2. Like many subscribers to the WorkSafe case updates I find them an interesting and informative read for many reasons. One of those reasons is the lesson or training value of various fact scenarios which I see as applicable to the circumstances of various clients. When I identify such a case I usually send the details by email to a relevant client’s OHS manager knowing that they will be able to use it to press a point in training, and sometimes even make an impact with management who may be OHS “deniers” (to borrow a label from the current climate change debate).

    From time to time though we come across case reports where the outcome is “all charges withdrawn” or “charges dismissed” – but never with an explanation as to why. An example of such a case is the Alan Mance Motors charges in the list on this blog – all charges were withdrawn. Yet on a reading of the factual summary one could genuinely wonder why. There can be many reasons, but in the absence of any explanation I know some people will draw the conclusion that the facts described did not constitute an offence. In some cases this will be the wrong conclusion.

    I have written to WorkSafe suggesting that such cases warrant an explanatory note to ensure that they retain a learning value. Unfortunately my email to a senior manager with responsibility for prosecutions has not even warranted an acknowledgment.

    Of course, a different issue is where I have been personally involved in a case as a legal representative of one of the parties and have found the “factual” summary of the case to be materially inaccurate – but that is another story.

    1. Graham
      Graham

      Thanks for reading the blog and for commenting. I see the stats on readership but much prefer having some idea of the thoughts of my readers.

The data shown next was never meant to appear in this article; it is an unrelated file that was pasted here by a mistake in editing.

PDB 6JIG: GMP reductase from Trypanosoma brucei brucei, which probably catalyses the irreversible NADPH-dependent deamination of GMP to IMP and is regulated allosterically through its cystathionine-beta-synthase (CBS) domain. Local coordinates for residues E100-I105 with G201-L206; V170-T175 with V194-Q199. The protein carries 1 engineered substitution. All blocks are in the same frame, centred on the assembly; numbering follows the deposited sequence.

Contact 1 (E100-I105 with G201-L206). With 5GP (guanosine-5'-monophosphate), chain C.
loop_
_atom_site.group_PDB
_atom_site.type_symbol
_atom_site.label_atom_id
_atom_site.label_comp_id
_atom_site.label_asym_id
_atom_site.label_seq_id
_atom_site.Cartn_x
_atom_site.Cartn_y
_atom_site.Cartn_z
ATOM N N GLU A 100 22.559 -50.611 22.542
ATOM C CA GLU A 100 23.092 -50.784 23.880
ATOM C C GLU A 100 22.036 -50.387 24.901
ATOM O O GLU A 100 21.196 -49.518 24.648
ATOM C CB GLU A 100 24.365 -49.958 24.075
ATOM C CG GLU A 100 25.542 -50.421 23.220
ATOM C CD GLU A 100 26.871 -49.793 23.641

The “lobbying” benefit that can come from the prosecutions reports is exactly the reason I put these up.

      The problem with the Alan Mance case is that the case was heard in Magistrate’s Court and the judgements of these Courts are not made publicly accessible. This has been a constant source of frustration to those, like myself, who need evidence of the effectiveness of court orders and penalties in order to show the impact of poor safety management on businesses.

      The only time a Magistrate’s Court judgement is covered is if there is a court reporter from the media present. No reporter = no coverage. No coverage = no preventative benefit from you or I waving the decision at our clients.

      WorkSafe is unlikely to be able to do anything about the situation as expanding the public access to Magistrates’ decisions is likely to be expensive or, at least, it used to be. Given the electronification (?) of Court records, the cost must be getting cheaper all the time.

      WorkSafe used to provide hard copies of ots prosecutions summaries and I can understand the move online is cheaper and provides broader access but, you’re right, the level of detail needs expanding.